Time to re-start stalled reform of humanitarian aid
Western NGOs have used their powerful voices to raise concerns about injustice and needs in developing countries. But they have been less outspoken regarding the structural injustices related to the ways in which humanitarian aid is organised and funded. The fact is that only a tiny per cent of humanitarian funding is channelled directly through local organisations. This begs the question: why do we trust them to risk their lives, but not to manage our money?
Part of the answer is rooted in access - to the donors and the resources they manage. Without a presence in donor-country capitals, Southern NGOs are clearly at a disadvantage. The big national NGOs and international organisations, meanwhile, with head offices in these same capitals have extensive networks dedicated to maintaining and nurturing the access to donors.
Funding reinforces this distance. Donors do not invest any significant amounts in strengthening the capacity of Southern-based organisations, whereas Western NGOs often receive generous, multi-year support which allows them to plan long term and grow. This is a vicious cycle that makes local NGOs dependent on their well-funded rich-country counterparts.
Strengthening local NGOs and providing more direct funding to them is referred to as “localisation.” UN country-based pooled funds are one of the few channels that can speed up direct funding to local NGOs. Donor embassies can also play a role given their presence in recipient countries.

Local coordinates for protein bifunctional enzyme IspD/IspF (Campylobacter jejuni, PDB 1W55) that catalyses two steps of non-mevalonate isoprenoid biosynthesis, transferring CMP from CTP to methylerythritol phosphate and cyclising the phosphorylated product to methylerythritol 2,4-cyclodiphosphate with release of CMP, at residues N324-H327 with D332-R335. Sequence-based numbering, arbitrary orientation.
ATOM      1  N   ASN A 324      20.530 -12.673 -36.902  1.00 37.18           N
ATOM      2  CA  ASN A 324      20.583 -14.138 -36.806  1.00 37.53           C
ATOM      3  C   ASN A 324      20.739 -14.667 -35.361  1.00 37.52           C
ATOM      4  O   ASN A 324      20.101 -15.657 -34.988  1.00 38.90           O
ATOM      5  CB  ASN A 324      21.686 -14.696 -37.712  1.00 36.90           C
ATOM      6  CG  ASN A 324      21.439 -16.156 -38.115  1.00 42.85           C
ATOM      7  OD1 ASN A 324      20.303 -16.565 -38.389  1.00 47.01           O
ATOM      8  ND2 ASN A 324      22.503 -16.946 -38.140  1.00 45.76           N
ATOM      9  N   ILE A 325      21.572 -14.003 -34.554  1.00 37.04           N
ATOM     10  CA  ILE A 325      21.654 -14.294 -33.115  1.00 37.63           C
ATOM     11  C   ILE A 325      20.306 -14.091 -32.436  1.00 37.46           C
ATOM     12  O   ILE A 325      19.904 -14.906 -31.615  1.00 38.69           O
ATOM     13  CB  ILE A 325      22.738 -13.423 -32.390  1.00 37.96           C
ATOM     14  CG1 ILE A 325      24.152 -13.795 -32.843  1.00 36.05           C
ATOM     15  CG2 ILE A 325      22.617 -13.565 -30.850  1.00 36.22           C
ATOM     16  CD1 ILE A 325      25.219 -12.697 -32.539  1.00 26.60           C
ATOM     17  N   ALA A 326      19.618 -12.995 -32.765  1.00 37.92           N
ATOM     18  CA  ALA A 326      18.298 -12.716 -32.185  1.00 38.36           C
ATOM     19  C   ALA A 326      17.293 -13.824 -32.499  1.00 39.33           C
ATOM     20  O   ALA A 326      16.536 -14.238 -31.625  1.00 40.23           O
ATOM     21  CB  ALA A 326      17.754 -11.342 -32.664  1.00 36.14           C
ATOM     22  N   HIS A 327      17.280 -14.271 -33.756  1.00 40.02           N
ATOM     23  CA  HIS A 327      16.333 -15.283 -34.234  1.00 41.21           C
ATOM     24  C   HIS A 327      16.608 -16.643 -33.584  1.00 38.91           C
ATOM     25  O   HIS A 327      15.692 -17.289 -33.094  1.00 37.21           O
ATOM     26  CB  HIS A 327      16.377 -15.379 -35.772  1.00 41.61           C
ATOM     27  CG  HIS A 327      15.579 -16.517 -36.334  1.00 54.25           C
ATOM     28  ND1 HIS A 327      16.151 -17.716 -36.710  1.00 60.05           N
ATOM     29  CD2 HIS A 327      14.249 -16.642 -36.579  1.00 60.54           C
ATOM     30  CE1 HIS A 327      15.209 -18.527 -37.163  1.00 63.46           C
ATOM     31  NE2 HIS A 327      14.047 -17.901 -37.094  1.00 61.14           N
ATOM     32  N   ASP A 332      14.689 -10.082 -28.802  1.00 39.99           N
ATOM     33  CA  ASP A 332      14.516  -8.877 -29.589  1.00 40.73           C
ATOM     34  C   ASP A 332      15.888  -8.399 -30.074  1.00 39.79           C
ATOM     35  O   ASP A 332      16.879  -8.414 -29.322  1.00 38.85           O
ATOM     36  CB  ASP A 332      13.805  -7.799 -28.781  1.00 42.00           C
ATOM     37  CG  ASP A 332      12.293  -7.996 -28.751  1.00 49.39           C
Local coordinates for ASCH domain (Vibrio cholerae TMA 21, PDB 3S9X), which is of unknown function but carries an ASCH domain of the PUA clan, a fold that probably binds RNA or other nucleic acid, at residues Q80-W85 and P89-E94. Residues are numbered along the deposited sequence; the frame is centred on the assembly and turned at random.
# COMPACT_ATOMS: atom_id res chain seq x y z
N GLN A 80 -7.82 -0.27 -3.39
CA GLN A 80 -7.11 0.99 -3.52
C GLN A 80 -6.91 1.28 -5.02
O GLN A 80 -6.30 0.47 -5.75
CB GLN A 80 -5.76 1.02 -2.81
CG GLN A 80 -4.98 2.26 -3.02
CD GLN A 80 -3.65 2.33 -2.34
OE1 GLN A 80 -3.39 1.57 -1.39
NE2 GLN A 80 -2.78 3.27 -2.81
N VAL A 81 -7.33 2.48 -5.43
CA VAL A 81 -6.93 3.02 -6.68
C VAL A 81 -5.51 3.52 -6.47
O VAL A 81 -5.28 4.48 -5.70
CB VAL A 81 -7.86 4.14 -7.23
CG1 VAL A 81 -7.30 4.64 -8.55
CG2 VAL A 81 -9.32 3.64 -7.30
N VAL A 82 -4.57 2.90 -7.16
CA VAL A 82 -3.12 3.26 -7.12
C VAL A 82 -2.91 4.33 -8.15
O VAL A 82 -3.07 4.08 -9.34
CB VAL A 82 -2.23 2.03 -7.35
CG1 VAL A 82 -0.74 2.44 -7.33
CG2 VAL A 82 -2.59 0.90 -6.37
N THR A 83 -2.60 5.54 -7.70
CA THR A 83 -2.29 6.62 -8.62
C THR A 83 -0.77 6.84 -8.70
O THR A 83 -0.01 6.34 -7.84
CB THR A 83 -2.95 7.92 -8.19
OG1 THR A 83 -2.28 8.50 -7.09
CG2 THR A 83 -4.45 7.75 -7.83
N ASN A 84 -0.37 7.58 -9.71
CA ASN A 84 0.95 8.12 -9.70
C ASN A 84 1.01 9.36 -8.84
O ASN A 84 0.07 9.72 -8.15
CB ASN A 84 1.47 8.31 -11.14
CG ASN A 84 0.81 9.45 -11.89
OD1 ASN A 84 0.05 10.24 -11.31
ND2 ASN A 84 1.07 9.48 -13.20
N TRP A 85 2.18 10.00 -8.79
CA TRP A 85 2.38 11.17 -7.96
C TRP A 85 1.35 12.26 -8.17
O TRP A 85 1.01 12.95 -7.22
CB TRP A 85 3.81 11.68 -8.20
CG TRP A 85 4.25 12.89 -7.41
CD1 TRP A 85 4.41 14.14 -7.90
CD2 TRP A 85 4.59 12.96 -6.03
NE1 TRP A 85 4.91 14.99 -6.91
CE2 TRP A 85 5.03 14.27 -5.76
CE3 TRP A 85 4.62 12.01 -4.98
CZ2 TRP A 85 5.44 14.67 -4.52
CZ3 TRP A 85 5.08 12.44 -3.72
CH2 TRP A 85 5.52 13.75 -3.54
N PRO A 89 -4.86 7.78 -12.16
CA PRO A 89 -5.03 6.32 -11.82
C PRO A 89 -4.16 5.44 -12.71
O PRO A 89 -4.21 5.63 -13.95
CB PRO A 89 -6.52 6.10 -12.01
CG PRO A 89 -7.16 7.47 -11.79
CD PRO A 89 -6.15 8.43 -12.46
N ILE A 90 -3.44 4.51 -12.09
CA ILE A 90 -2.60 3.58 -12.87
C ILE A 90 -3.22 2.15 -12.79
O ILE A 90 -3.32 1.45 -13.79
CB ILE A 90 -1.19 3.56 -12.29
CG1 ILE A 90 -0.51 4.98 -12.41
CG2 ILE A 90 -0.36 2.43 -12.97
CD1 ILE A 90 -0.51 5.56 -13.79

However, pushing forward this reform will require a much more active role for Western organisations since they essentially monopolise the discussion with donors. They must make localisation a talking point with the donors, including when they ask for money for their own programmes.
This is a tall ask because the outcome of the localisation reform will mean a change, and probably a reduction, in the role of Western organisations. But the reward for the beneficiaries and the taxpayers in rich countries would be enormous if it makes humanitarian aid more effective and less costly.
Development minsters must also put this issue at the top of their agenda. They must talk about it, act on it and, at the very least, start by funding some pilot projects to see how it can work in practice.
Now is a good time to start. The coronavirus epidemic has forced international NGOs to scale back their field presence and send many expats home, while local organisations have stayed. They have the presence, the access, the willingness to take risks and the comparative advantage in the field. That is something donors should capitalise on.